The 1967 and 1973 Arab-Israeli wars have been extensively researched in the English-speaking world, mainly from Israeli or Western perspectives. The publication in English of Egyptian general Mohamed Fawzi's memoirs is, therefore, a welcome addition to the literature. Fawzi was general commander of the Egyptian armed forces following the debacle of the Six-Day War in 1967 and, a year later, was promoted to minister of defense. In that position, he directed the reconstruction of the army as well as its conduct in the War of Attrition (1967-70) between Israel and Egypt along the Suez Canal. Under President Anwar Sadat, Fawzi initiated the strategic-operational planning of the offensive that was ultimately launched on Yom Kippur, October 6, 1973.
Fawzi's version of the dramatic events during this period sharply criticizes his predecessor, Field Marshal Abdel Hakim Amer (and indirectly, President Gamal Abdel Nasser), for inadequate preparation of the armed forces for fighting, including during the ill-fated and massive involvement in the Yemen civil war (1962-68). Amer is also blamed for poor command and direction of the army in June 1967 and for political intrigues soon after, which culminated in his failed anti-Nasser coup. Although Fawzi's account of his own central involvement in the army recovery and of Egyptian combat operations within Israel-held Sinai during the inter-war period is often overstated, there is much to learn here about the political and military situation that led to defeat in the Six-Day War, subsequent power struggles within the Egyptian regime, the increasing Soviet military involvement, and the rebuilding of ground, naval, air, and air-defense forces that led to the assault on Israeli positions in the Sinai in 1973.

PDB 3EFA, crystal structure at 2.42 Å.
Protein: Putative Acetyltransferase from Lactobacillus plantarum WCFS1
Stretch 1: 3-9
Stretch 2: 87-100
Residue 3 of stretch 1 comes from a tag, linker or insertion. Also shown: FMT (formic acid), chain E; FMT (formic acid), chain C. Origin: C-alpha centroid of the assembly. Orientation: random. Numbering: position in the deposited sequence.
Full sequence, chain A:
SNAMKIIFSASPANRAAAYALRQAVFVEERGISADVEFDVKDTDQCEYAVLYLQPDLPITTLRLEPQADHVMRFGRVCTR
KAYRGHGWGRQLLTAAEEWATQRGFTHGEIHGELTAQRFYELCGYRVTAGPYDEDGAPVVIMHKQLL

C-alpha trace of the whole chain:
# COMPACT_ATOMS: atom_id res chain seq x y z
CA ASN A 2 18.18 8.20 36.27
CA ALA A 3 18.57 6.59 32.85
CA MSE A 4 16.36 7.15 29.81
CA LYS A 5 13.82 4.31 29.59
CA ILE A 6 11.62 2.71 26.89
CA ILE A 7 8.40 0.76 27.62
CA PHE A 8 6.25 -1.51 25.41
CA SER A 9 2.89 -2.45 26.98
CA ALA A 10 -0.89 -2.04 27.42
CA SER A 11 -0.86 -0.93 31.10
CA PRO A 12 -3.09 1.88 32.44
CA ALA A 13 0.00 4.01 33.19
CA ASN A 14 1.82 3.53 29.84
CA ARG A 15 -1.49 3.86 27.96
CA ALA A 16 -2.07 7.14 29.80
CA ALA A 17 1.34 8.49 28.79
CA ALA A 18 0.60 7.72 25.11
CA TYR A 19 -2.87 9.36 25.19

The work is not free of erroneous translations of military terms, especially the Arabic for "brigade," which is mistakenly translated as "division," thereby absurdly multiplying threefold the strength of Egypt's army during its confrontations with the Israel Defense Forces. Furthermore, notwithstanding its title, the book cannot be considered Fawzi's memoirs in the conventional sense. It is actually a volume of essays (previously published in the journal Infantry) written by the editor, currently a commander in the U.S. Navy Medical Service Corps, based primarily on selected sections of Fawzi's memoirs.
Utilizing translated extracts, it is Aboul-Enein who examines and analyzes the performance and accomplishments of the Egyptian armed forces in a manner that often makes it difficult to distinguish between Fawzi's words and the author's own insights. That said, the book remains an important source for non-Arabic speakers studying the history of a critical period in the Middle East.